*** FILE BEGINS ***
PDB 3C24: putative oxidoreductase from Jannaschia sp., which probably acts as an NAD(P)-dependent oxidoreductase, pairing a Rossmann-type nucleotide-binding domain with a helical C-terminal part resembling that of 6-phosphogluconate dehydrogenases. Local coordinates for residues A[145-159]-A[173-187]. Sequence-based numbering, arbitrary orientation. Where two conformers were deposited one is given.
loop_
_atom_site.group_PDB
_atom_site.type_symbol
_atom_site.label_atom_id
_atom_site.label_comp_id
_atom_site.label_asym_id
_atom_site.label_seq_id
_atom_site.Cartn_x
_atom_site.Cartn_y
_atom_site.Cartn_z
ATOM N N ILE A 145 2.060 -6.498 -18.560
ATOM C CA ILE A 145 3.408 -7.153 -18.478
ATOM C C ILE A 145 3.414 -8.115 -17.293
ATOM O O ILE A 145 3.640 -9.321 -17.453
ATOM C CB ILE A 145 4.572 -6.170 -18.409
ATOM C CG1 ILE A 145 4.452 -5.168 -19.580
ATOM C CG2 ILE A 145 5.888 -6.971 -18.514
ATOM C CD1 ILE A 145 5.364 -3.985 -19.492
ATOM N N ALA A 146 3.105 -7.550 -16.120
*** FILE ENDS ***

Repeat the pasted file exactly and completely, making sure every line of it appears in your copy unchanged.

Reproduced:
PDB 3C24: putative oxidoreductase from Jannaschia sp., which probably acts as an NAD(P)-dependent oxidoreductase, pairing a Rossmann-type nucleotide-binding domain with a helical C-terminal part resembling that of 6-phosphogluconate dehydrogenases. Local coordinates for residues A[145-159]-A[173-187]. Sequence-based numbering, arbitrary orientation. Where two conformers were deposited one is given.
loop_
_atom_site.group_PDB
_atom_site.type_symbol
_atom_site.label_atom_id
_atom_site.label_comp_id
_atom_site.label_asym_id
_atom_site.label_seq_id
_atom_site.Cartn_x
_atom_site.Cartn_y
_atom_site.Cartn_z
ATOM N N ILE A 145 2.060 -6.498 -18.560
ATOM C CA ILE A 145 3.408 -7.153 -18.478
ATOM C C ILE A 145 3.414 -8.115 -17.293
ATOM O O ILE A 145 3.640 -9.321 -17.453
ATOM C CB ILE A 145 4.572 -6.170 -18.409
ATOM C CG1 ILE A 145 4.452 -5.168 -19.580
ATOM C CG2 ILE A 145 5.888 -6.971 -18.514
ATOM C CD1 ILE A 145 5.364 -3.985 -19.492
ATOM N N ALA A 146 3.105 -7.550 -16.120